Bitter Guinness- Anne Walsh Donnelly

I slurp dregs, immune to bitterness.
Murder cigarette.
Fumble in jeans pocket
for my last coins,
throw them on the counter,
nod at barman.
He pulls another pint.

I swipe my phone. She smiles,
we walk by Cliffs of Moher.
Grind knuckles in sockets.
Why haven’t I changed my screen saver?

Grab fresh Guinness,
head not fully settled.
Gulp. Sneeze, splutter, splash,
down my creased shirt.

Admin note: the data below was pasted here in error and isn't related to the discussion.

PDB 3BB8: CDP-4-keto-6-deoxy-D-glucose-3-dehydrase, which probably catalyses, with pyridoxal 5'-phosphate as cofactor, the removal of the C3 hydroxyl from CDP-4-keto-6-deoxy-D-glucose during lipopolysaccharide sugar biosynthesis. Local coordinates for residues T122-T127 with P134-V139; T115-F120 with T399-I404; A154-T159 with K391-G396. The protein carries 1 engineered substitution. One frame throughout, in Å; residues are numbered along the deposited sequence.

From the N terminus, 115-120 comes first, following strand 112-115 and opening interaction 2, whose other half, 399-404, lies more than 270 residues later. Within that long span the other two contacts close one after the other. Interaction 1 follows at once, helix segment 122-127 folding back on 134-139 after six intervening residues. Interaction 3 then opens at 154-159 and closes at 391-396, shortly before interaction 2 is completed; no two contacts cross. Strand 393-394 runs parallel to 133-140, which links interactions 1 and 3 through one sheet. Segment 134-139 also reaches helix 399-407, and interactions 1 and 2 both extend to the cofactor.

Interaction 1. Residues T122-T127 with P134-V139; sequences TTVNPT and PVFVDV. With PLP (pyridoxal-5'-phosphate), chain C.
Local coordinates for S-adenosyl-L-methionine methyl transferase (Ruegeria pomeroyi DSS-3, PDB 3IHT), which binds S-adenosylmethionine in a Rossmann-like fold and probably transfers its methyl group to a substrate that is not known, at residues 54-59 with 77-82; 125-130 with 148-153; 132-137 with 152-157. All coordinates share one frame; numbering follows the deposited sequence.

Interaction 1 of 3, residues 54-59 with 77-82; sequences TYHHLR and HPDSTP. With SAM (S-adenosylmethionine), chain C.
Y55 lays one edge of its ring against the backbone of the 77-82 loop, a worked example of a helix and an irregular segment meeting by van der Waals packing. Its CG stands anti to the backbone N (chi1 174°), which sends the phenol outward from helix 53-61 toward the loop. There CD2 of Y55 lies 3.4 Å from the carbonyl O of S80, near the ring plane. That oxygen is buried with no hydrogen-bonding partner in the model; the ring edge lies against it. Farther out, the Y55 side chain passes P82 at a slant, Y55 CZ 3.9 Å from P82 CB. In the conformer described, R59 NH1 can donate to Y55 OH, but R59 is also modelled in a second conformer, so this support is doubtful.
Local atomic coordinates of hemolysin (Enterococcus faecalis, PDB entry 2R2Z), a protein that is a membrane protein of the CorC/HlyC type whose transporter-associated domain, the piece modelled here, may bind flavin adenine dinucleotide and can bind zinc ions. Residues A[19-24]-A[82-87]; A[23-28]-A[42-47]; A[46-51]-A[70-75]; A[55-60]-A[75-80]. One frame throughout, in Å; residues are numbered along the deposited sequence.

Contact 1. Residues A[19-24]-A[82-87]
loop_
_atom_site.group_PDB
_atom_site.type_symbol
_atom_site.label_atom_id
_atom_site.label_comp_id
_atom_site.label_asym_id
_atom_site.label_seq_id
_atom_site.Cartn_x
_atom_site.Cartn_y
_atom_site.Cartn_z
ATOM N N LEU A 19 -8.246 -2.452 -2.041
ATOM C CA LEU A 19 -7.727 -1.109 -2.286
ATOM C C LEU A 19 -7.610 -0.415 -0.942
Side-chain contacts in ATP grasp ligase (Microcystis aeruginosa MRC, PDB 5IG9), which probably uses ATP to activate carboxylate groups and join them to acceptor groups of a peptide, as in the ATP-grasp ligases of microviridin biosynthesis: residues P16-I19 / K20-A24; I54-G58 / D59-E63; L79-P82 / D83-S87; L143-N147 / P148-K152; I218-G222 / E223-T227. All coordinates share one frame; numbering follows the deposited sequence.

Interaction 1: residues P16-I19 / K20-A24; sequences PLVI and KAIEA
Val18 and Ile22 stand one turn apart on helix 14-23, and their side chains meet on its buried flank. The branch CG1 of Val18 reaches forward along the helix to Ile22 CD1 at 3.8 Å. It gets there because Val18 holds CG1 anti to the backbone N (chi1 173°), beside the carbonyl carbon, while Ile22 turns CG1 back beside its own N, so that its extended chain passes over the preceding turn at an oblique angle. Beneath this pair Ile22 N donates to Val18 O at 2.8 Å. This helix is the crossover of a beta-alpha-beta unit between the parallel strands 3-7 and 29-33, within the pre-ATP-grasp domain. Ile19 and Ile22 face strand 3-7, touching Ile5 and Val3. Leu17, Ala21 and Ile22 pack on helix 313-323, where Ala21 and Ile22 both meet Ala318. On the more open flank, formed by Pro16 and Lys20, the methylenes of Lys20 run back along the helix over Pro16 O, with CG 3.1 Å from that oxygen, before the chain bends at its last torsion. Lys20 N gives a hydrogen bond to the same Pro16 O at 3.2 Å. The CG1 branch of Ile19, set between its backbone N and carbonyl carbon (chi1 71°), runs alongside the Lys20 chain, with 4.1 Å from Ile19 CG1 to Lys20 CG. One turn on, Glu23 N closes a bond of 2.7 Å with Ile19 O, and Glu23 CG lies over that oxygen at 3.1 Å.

“Are you sorry?” she asked,
on the steps of courthouse
yesterday. I dug my toe into a crack
prised apart by clumps of dandelions.

“For what?”

Forehead creased, she flinched
as a cop car blared past.
I wanted to take her in my arms.

“You’re the one who walked,”
I said. Glared at the porter,
as he locked the courthouse doors.

“Yes, but you left me years before
I gave up on us.”

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